No final decision has been made on whether to issue the memo, but the fact it’s being considered underscores the growing concern at the Pentagon’s senior levels that they need to gather more information on what has become known as “Havana Syndrome.”
“There’s a sufficient amount of concern that with the number of cases that could affect our workforce that this might be a prudent step,” a senior defense official told CNN.
The State Department issued a similar memo to staff earlier this month asking them to immediately report symptoms, according to a copy obtained by CNN.
Since the incidents began in late 2016 in Cuba, federal investigators have struggled to determine what — or who — is causing the mysterious symptoms. There have been cases reported in Russia, China and elsewhere across the globe, and a Senate committee said last month that the number of suspected cases appeared to be on the rise. CNN first reported on two separate incidents that occurred near the White House late last year affecting National Security Council staffers.
Victims have reported a varying set of symptoms and physical sensations, including sudden vertigo, nausea, headaches and head pressure, sometimes accompanied by a “piercing directional noise.” Some reported being able to “step in” and “step out” of these sensations by physically moving their bodies elsewhere. Some have been diagnosed with traumatic brain injuries and continue to suffer from debilitating headaches and other health issues years later.
The DoD memo is the latest sign that the Biden administration is trying to emphasize it is determined to get to the bottom of what is harming US officials, after victims and lawmakers on Capitol Hill have charged that the government downplayed the issue and failed to properly care for those who were sickened.
It is expected that the memo will describe a series of symptoms that have occurred in existing cases and ask military and civilian personnel to report if they have experienced similar symptoms, the senior official said. The draft memo will describe “the kinds of physical experiences” government personnel have already reported in previous cases.
If the memo is finalized and issued, initial reports from troops and civilian personnel would go to commanders, and then the Defense Department, including health officials, would investigate the cases and potential exposure circumstances. Officials are aware some of the symptoms may be non-specific but believe they need to start gathering more data to help determine what is causing the symptoms.
Cause is still a mystery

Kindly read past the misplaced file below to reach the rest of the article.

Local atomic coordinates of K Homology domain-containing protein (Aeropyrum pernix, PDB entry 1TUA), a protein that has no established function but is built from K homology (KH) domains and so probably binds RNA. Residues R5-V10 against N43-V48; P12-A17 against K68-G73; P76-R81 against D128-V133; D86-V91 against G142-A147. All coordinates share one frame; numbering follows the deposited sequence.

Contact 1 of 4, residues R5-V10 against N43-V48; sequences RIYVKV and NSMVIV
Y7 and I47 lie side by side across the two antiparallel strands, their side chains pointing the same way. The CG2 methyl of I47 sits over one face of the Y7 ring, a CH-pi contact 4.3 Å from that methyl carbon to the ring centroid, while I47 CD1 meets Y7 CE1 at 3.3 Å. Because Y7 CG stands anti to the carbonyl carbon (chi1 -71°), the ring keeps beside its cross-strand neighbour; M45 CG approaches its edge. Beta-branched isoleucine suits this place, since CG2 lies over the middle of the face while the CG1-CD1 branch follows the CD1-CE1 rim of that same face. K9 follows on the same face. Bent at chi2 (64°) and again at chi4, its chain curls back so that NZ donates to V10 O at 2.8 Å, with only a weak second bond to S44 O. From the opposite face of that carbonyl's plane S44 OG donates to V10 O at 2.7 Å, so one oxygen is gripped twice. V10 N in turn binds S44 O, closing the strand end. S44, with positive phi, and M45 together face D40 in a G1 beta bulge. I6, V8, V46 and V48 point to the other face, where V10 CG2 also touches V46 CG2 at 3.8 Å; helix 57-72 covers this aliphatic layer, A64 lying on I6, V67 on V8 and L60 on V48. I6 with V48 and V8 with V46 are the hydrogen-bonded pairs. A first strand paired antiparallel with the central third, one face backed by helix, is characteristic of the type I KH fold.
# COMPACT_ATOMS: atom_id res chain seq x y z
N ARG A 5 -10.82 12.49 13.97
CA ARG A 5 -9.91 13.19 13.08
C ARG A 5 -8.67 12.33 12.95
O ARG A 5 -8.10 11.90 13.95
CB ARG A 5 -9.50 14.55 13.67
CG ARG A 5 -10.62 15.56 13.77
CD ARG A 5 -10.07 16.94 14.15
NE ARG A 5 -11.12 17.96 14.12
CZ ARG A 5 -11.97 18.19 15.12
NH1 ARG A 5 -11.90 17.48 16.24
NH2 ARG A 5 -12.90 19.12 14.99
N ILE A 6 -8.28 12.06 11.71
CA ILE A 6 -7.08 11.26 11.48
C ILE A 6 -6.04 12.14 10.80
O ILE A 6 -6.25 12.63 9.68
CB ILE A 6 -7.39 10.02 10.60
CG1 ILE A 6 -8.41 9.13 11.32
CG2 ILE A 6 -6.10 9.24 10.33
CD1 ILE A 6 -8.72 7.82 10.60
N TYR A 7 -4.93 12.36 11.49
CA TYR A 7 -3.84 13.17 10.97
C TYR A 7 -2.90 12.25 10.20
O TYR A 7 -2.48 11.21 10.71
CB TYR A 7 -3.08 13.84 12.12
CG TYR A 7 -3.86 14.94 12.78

“We still just don’t what is causing this,” the senior official said.
While the initial wave of “Havana Syndrome” cases involved US diplomats and CIA officials, a US defense official previously noted the Pentagon’s investigation into the matter too, saying, “We would not still be looking at this if we didn’t have equities in it.”
At the end of the Trump administration, then-acting Defense Secretary Chris Miller created a DoD task force on the issue. CIA Director William Burns has vowed to focus on the issue and has received daily briefings, and the State Department in March named a senior official to lead its response.
Earlier this month, the State Department also issued guidance to its workforce that directed employees and their family members to “immediately” report any new medical symptoms that fit the diverse patten of “Havana Syndrome” symptoms.
The State Department memo also hinted at the difficulty the government has faced in clearly diagnosing cases.
Victims across the globe have experienced a varying set of symptoms and “whether a common cause exists for all individuals, regardless of location, has not yet been established,” the memo reads.
Current and former officials have said that those tracking cases are on the look-out for potential psychosomatic episodes. Some victims, meanwhile, have said that they were ignored or treated as if they were making it all up when they reported their encounters, and both the State Department and the CIA continue to face scrutiny around their handling of individual cases.
“Please note that not every noise or every symptom is evidence of an event; personnel should consider whether the sounds are an explainable noise and/or an explainable medical issue,” the memo reads.
“At the same time, I want to underscore there is no stigma associated with reporting, and that every report will be taken seriously by our health and security professionals, and the leadership of the Department,” wrote Deputy Secretary for Management and Resources Brian McKeon, who authored the memo.
The memo emphasizes that the number of individuals affected by these mysterious episodes remains “relatively small” to date, but that despite “extensive investigation,” the government “has been unable to determine whether these injuries are the result of the involvement of any specific actors.”